By any reasonable measure, YouTube is one of the web’s giants. Google announced in March that the site was drawing one billion unique viewers a month, and a good video can help lift a performer like Justin Bieber or Psy to offline stardom. Now, YouTube is turning those view counts into a full assault on traditional television. In 2012, it launched partner channels with the likes of Vice Media and Machinima, and new paid channels may be on the horizon. Since last year, Google has even hosted a "Brandcast," its own version of television networks' "upfront" events meant to lure advertisers in for a new season with glitzy performances.

During this year’s Brandcast, Google brought on big names — including Macklemore and Snoop Dogg / Lion — and played up the theme of overtaking TV, frequently quoting a Nielsen finding that YouTube reaches more 18- to 34-year-old viewers in the US than any single cable network. But it also told another story, painting a picture of YouTube as a community of underdog nerds just looking for a voice.

Eric Schmidt sells advertisers on 'Generation C'

At the Brandcast, Eric Schmidt opens by coining the awkward term "Generation C," a description that works just as poorly as Qualcomm’s "Generation M" to describe connected youth. From there, he quickly cedes the floor to actress and professional geek Felicia Day, whose "Geek & Sundry" channel has just entered its second year. Day frames her move to YouTube in terms of self-expression, showing the audience a younger version of herself dressed as a mime.

"I didn’t realize the things I were into weren’t cool," she says, describing how she moved from mainstream Hollywood to the weirder world of YouTube. "Dubstep violinist" Lindsey Stirling echoes Day’s sentiment, recalling her feelings after being rejected from America’s Got Talent: it was just "one more person telling people I wasn't good enough." She would go on to make one of the most-watched YouTube videos of 2012.

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The story YouTube tells is one of outsiders coming home, where they can find a group of like-minded people. After all, far more than traditional television or even video competitors like Hulu, communication is what YouTube has to offer. Videos can be shared endlessly, and YouTube has worked to integrate Google+ social tools. You can "like" or "dislike" videos. But most noticeably, readers can talk back in comments or reactions.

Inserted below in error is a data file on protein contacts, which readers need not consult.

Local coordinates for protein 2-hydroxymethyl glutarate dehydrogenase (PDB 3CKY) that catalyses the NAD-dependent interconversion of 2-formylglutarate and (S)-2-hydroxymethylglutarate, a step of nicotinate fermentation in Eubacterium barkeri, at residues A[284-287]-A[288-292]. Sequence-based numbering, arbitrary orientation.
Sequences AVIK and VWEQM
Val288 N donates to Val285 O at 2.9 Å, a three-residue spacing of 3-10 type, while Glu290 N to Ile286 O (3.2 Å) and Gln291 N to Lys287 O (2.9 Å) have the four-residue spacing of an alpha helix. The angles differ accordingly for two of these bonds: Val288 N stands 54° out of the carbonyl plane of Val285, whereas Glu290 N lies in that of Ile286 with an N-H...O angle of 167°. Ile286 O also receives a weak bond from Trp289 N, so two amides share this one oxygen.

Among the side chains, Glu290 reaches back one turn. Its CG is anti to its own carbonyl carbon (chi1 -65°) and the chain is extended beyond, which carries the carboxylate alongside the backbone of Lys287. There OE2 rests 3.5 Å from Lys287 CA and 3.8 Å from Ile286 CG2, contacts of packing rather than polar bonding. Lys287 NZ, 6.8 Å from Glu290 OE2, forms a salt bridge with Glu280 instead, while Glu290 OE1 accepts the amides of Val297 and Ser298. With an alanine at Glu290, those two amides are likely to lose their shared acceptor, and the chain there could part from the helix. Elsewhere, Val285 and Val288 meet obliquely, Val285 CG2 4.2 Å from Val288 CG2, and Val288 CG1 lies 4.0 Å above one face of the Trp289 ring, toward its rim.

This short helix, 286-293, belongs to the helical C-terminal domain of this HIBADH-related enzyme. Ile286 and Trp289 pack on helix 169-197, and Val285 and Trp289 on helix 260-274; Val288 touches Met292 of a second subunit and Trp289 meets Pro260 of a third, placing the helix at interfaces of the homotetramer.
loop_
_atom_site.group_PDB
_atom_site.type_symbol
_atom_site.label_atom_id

Hearing YouTube talk about its comments is almost surreal, like you’ve stumbled into an alternate universe. In my everyday life, "YouTube comment" is a shorthand for illiterate bigotry or paranoid anger — the best you can hope when diving into them is that they won’t actively make your day worse. But at the Brandcast, they’re everywhere. The image of a cursor blinking over some variation of "I love this!!!" permeates presentations, underscoring what YouTube calls the benefits of working with Generation C.

The image of a cursor blinking over some variation of 'I love this!!!' permeates presentations

"What I got wrong is that I thought YouTube is like TV," says global head of content Robert Kyncl of his early days with the site. "TV is one-way. YouTube talks back ... TV means reach, YouTube means engagement." Day’s take is more colorful — she says that comments (from praise for her show The Guild to comments on her nose) are part of what drew her into YouTube: "‘Show me your boobs!’" she laughs, paraphrasing one. "I was hooked."

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Many of Day’s comments are actually positive: there’s definitely noise, but there’s also a sense of dedicated fandom. That’s hardly true across the board on YouTube, though, and even supportive comments rarely add up to a conversation. But their presence gives creators what Kyncl calls "immediate real-time metrics," letting them see which jokes get quoted and what grabs commenters’ attention.

"You have to participate in cultural moments."

The roughness of comments also points at another of YouTube’s selling points: "authenticity," a word several speakers use to describe what they brought to the table. "Our fans value authenticity and passion more than anything," says Day. In addition to partnering with YouTube’s existing artists, advertisers are urged to create their own channels — but they’re cautioned to make videos seem organic and responsive, not just standard-issue commercials. "It is about leaning in," Kyncl says, pointing to a Simpsons clip in which characters do the Harlem Shake or a McDonalds video that shows why its burgers always look better in ads. "You have to participate in cultural moments."

YouTube has spent the last few years moving from a home for amateur video clips to a polished destination for professional content, and it’s trying to get advertising to match, allaying the worries of producers who say they aren’t making enough to cover costs. Now, it’s doing so by playing on its unfiltered, slightly rough-edged image. The switch in power from TV to streaming has "already happened," says Schmidt. But while fellow streaming site Netflix may be trying to overtake HBO, YouTube wants advertisers to know it’s never going to be like television.